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Historic leaves, volume 2, April, 1903 - January, 1904, Literary men and women of Somerville. (search)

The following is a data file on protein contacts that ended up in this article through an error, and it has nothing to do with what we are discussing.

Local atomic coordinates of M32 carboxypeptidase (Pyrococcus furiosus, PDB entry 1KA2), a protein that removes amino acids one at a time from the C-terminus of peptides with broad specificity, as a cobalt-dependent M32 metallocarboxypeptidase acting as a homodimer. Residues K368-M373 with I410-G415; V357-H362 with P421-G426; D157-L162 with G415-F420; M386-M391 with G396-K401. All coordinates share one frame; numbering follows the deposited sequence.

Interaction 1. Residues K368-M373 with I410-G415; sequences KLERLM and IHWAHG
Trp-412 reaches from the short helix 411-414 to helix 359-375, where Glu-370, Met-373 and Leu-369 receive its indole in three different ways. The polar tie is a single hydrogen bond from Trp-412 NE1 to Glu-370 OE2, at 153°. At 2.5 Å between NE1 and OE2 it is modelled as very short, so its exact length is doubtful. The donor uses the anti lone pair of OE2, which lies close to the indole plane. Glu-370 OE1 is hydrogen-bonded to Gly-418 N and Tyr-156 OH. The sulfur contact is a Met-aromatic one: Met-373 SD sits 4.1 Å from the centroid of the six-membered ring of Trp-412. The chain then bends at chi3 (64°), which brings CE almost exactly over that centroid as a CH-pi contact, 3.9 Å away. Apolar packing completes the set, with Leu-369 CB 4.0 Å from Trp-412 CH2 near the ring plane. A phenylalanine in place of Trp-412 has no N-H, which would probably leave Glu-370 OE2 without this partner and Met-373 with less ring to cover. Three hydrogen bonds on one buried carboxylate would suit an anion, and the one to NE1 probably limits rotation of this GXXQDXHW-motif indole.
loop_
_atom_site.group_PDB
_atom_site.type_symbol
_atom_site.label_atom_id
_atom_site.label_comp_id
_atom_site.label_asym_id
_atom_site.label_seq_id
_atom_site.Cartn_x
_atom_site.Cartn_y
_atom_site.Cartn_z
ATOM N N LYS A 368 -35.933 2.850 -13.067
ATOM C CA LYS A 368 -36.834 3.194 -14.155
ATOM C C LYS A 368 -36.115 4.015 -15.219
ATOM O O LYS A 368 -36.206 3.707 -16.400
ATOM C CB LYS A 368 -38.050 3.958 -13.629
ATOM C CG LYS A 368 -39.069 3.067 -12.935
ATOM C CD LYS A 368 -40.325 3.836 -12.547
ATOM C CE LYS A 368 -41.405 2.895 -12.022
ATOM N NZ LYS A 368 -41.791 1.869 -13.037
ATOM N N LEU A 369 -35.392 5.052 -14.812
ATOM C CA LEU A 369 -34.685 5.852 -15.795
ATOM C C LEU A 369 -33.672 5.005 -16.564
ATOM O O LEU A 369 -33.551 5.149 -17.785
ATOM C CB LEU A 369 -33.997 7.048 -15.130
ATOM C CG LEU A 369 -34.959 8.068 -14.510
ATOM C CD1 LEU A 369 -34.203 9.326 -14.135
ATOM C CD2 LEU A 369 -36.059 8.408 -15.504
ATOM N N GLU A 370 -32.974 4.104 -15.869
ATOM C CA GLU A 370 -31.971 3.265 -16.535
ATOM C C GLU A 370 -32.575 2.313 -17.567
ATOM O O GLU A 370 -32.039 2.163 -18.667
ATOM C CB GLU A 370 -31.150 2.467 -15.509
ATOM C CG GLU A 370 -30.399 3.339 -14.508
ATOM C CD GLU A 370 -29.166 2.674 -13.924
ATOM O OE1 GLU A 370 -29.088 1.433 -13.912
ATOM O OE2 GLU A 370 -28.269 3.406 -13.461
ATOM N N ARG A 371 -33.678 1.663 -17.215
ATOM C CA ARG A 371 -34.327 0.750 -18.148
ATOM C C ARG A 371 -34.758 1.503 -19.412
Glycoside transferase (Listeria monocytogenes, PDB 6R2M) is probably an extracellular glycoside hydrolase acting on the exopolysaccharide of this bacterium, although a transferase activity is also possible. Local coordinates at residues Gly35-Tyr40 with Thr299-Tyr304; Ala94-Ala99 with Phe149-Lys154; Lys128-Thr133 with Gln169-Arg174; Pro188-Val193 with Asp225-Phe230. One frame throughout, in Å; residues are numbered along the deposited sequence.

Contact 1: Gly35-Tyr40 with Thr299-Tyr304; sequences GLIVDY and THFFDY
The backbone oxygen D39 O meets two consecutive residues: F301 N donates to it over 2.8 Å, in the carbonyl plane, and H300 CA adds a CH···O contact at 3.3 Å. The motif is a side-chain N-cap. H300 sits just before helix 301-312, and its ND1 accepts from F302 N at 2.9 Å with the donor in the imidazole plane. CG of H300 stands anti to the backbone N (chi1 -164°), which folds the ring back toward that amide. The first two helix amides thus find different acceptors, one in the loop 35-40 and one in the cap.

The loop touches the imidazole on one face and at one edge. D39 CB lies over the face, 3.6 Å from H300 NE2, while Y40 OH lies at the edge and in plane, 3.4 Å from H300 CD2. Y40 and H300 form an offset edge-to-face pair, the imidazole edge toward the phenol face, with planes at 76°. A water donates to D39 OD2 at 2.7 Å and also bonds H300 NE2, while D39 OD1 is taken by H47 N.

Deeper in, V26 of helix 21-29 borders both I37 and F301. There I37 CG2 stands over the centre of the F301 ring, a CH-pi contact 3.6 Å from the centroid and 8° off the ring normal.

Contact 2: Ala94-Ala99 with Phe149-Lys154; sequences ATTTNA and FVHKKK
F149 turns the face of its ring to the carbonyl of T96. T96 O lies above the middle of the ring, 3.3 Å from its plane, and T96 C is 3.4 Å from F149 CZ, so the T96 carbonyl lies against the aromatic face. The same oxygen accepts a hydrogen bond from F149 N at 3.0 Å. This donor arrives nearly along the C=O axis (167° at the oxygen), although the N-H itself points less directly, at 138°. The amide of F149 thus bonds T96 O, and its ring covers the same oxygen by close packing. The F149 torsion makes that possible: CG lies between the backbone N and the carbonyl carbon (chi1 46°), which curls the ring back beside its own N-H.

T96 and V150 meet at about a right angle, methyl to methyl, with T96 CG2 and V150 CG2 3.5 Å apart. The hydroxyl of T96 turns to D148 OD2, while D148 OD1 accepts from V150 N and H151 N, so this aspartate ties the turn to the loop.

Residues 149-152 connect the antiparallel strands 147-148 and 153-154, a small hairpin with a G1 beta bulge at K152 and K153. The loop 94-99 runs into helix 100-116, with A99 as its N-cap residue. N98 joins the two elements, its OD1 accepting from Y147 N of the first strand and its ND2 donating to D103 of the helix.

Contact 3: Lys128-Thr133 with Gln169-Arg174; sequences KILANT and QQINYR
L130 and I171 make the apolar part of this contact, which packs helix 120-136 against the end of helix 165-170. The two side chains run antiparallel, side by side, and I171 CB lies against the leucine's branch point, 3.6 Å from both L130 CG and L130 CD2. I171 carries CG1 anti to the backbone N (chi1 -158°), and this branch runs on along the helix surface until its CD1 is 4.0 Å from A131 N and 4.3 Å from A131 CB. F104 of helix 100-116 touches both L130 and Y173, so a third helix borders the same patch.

cted and held by the play of a cheerful and unwaning fancy. Another member of the Munroe household will introduce us to our women writers, the second main division of the subject. Mrs. E. A. Bacon-Lathrop came to Somerville from Lexington in childhood. She married a Universalist minister,—Rev. Henry Bacon,—who was the first editor of the Universalist and Ladies' Repository, in 1832. On his death in 1856, his wife at once took up the editorial work that her husband laid down, and from July, 1856, until July, 1860, she ably conducted the magazine along religious lines. On the publisher's desire to render the Repository of greater secular interest, Mrs. Bacon resigned her editorship, although her occasional contributions to the magazine continued. The Repository contains many examples of verse from the pen of Mrs. Bacon, and a few examples of her prose. We may perhaps best say that the Repository itself is the monument of her labors. But through life her pen was busy. As a chi